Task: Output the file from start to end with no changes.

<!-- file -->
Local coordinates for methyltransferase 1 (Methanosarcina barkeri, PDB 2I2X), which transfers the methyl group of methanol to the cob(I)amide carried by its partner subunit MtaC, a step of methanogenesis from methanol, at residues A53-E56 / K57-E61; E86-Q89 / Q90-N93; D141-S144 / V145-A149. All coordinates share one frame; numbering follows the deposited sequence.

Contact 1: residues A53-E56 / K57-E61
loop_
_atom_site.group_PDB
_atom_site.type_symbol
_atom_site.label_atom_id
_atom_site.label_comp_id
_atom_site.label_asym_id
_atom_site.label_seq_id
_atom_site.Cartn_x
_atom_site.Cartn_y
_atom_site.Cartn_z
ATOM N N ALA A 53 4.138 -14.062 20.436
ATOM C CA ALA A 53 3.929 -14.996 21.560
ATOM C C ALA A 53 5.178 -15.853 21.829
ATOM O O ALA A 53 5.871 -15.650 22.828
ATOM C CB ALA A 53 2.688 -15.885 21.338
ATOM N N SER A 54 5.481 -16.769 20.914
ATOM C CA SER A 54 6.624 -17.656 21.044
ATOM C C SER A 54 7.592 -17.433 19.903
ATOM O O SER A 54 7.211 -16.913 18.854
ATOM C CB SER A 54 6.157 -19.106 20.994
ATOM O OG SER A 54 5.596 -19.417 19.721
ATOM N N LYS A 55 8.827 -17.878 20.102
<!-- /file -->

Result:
Local coordinates for methyltransferase 1 (Methanosarcina barkeri, PDB 2I2X), which transfers the methyl group of methanol to the cob(I)amide carried by its partner subunit MtaC, a step of methanogenesis from methanol, at residues A53-E56 / K57-E61; E86-Q89 / Q90-N93; D141-S144 / V145-A149. All coordinates share one frame; numbering follows the deposited sequence.

Contact 1: residues A53-E56 / K57-E61
loop_
_atom_site.group_PDB
_atom_site.type_symbol
_atom_site.label_atom_id
_atom_site.label_comp_id
_atom_site.label_asym_id
_atom_site.label_seq_id
_atom_site.Cartn_x
_atom_site.Cartn_y
_atom_site.Cartn_z
ATOM N N ALA A 53 4.138 -14.062 20.436
ATOM C CA ALA A 53 3.929 -14.996 21.560
ATOM C C ALA A 53 5.178 -15.853 21.829
ATOM O O ALA A 53 5.871 -15.650 22.828
ATOM C CB ALA A 53 2.688 -15.885 21.338
ATOM N N SER A 54 5.481 -16.769 20.914
ATOM C CA SER A 54 6.624 -17.656 21.044
ATOM C C SER A 54 7.592 -17.433 19.903
ATOM O O SER A 54 7.211 -16.913 18.854
ATOM C CB SER A 54 6.157 -19.106 20.994
ATOM O OG SER A 54 5.596 -19.417 19.721
ATOM N N LYS A 55 8.827 -17.878 20.102